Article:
Water Backup Coverage and Preparedness
What you can do to protect your basement from water damage
It can happen in a matter of minutes. There’s a torrential downpour during a storm and your power goes out. That means the power to your sump pump, too. Your previously dry basement or lower level turns into a watery mess. Or, even worse, the city sewer system is overwhelmed and backs up into your home through the drain! Here’s what you need to do to prepare.
First things first — fortify your home, protect your family
Before the raindrops even start to fall, there are a few things you can do to protect your basement from water damage.
Waterproof storage. Basements serve multiple purposes, but they’re often a great place to store infrequently used items. We use the extra room in our basements to store any number of things from treasured family hand-me-downs to photo albums — holiday decorations to off-season clothing. Buy waterproof storage bins to keep these things safe from potential water damage.
Elevate appliances. We also use basements to house expensive appliances like washers, dryers and water heaters. Make sure the furnace, water heater, washer, and dryer are at least 12 inches above the projected flood elevation. Masonry work or pressure-treated lumber is strong enough to elevate these items. Otherwise, consider if moving them upstairs is a possibility.
Have a reliable sump pump. A sump pump is a device installed in a basement and designed to automatically move water away from the foundation of your house. If your sump pump suffers a mechanical breakdown, you might not even know it until it’s too late. Have yours evaluated by a trained professional, and upgrade it if necessary. When purchasing a sump pump, you should review the maximum pumping power, typically measured in gallons per minute. Visit our How a Sump Pump Works infographic for more information.
Have “Plan B” for your power supply. Strong storms often cause power outages. You may have a sump pump, but if it runs on electricity, it won’t help if there’s no power available. Consider adding a battery-operated or water-pressure back-up pump — or invest in a simple generator to keep the sump pump running when you’re left in the dark.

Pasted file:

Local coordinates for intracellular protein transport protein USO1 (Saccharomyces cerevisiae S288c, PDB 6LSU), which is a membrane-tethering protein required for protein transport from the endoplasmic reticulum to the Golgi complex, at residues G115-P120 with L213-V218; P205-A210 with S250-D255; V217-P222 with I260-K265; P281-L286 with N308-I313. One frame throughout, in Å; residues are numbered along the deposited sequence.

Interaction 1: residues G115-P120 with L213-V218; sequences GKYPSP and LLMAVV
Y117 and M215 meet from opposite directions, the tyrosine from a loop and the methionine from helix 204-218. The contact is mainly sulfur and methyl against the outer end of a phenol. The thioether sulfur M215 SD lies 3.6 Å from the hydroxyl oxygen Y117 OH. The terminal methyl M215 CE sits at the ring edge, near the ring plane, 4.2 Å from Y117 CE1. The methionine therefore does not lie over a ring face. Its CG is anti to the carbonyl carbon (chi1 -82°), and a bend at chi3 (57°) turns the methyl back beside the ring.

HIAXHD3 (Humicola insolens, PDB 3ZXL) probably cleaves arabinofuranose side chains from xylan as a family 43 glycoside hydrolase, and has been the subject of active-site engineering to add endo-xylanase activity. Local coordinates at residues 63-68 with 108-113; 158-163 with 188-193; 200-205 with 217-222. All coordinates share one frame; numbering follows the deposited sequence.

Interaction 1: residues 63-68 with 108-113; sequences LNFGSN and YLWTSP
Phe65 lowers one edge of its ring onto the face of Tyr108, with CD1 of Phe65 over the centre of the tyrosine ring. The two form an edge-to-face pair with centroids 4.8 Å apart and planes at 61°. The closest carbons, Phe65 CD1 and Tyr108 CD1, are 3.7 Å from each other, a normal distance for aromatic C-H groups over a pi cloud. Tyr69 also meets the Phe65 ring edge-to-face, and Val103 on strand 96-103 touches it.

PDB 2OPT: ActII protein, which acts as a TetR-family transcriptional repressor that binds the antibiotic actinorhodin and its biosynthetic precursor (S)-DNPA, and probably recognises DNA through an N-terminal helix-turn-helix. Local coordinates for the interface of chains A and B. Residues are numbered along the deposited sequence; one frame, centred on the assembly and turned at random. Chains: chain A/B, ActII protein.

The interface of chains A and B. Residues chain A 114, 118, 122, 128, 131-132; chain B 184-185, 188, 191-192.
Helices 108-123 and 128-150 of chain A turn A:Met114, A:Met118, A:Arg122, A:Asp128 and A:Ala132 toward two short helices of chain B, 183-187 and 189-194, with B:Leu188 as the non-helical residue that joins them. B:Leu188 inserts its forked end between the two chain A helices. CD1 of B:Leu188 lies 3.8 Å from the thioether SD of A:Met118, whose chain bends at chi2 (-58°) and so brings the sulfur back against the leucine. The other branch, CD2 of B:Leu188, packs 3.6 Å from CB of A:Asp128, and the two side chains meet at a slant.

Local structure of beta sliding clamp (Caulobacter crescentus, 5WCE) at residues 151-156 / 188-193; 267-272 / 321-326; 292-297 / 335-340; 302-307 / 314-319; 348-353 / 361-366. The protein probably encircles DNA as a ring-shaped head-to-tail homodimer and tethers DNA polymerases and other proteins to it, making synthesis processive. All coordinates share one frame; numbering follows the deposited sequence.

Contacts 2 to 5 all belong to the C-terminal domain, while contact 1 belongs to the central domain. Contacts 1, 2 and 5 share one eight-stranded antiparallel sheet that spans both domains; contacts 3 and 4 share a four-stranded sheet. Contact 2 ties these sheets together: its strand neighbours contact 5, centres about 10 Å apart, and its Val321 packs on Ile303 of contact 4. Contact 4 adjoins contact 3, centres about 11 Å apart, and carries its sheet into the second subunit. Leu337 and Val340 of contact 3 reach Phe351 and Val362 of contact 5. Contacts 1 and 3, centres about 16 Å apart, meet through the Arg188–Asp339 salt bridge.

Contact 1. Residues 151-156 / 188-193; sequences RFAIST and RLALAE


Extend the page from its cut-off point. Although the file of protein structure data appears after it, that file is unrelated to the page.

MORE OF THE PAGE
Install backflow valves. In particularly severe storms, the municipal sewer systems may become overwhelmed and back up through your main sewer line. In this case, backflow valves would be especially useful. Check or flap valves automatically allow water and sewage to flow out, but not in. Another option is gate valves, which are a stronger — but manually operated and more costly to install. For more information, check out FEMA’s Protect Your Property from Flooding.
Dangers of contaminated water
If your basement is flooded as a result of a water backup, it can be dangerous to enter and it can carry fecal material and waterborne diseases. If it happens to you, here are some tips:
- Do not go into your basement if the water has reached electrical outlets — there may be a risk of electrocution. Call an expert.
- Keep small children away from contaminated areas.
- Avoid skin contact with the contaminated water. Call your doctor if you believe it came in contact with an open sore or cut.
- Do not consume anything that may have been contaminated or been near the contaminated area.
- Wash your hands regularly.
Understand your coverage — or possible lack of it
Know your policy. Most people are surprised to learn that a standard home policy does not provide coverage for water damage that is the result of a sump pump overflowing or water backing up from a sewer system. In order for these losses to be covered, you need to purchase separate coverage, called a Water Backup and Sump Overflow endorsement.
Choices vary by state, so contact us to discuss the options in your area.
When choosing your coverage, consider all of the items in your basement — from appliances, electronics and furniture to the flooring and carpeting beneath them. What would it cost you to replace everything because of water damage? Include clean up expenses in the total as well.
Remember, water backup coverage is different than flood insurance. You’ll need a separate Flood Policy to protect your home from flood damage. Again, if you need more information, give us a call. We’re here to help.
In the event disaster strikes
Give us a call. Touch base with us as soon as you can, with your policy number ready. We can initiate a claim, explain your available coverage, and provide recommendations and solutions for cleaning up and drying out your home.
Take pictures. The very best thing to do in the event of water damage is to document it. Photographic evidence of the valuables in your basement helps us better help you in the event of a loss. If possible, provide both before and after photos in order to give adjusters a basis for comparison, a more thorough understanding of the scale of the damage, and thus a better sense of how to best help you.
Save receipts. If you are not able to stay in your home due to the severe nature of the damage, you may file a claim for additional living expenses. These are expenses beyond what you would normally incur — including charges to stay at a reasonably priced hotel, fifty-percent of the costs of meals, and even pet boarding fees. Save all receipts for the purposes of reimbursement at a later date.
Basement water damage might be common, but it’s never convenient. Plan ahead today to protect your home tomorrow.